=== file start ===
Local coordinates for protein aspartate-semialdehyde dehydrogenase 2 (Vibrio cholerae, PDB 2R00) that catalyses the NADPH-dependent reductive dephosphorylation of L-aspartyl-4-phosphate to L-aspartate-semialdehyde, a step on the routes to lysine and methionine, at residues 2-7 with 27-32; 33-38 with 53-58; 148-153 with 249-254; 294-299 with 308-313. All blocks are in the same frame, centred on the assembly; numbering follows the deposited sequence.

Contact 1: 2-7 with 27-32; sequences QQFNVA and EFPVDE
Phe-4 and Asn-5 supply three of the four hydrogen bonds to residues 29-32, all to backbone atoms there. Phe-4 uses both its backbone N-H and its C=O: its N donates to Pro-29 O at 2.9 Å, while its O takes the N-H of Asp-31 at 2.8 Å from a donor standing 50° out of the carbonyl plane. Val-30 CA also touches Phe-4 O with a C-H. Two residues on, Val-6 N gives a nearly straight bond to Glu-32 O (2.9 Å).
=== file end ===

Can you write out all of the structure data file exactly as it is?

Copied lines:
Local coordinates for protein aspartate-semialdehyde dehydrogenase 2 (Vibrio cholerae, PDB 2R00) that catalyses the NADPH-dependent reductive dephosphorylation of L-aspartyl-4-phosphate to L-aspartate-semialdehyde, a step on the routes to lysine and methionine, at residues 2-7 with 27-32; 33-38 with 53-58; 148-153 with 249-254; 294-299 with 308-313. All blocks are in the same frame, centred on the assembly; numbering follows the deposited sequence.

Contact 1: 2-7 with 27-32; sequences QQFNVA and EFPVDE
Phe-4 and Asn-5 supply three of the four hydrogen bonds to residues 29-32, all to backbone atoms there. Phe-4 uses both its backbone N-H and its C=O: its N donates to Pro-29 O at 2.9 Å, while its O takes the N-H of Asp-31 at 2.8 Å from a donor standing 50° out of the carbonyl plane. Val-30 CA also touches Phe-4 O with a C-H. Two residues on, Val-6 N gives a nearly straight bond to Glu-32 O (2.9 Å).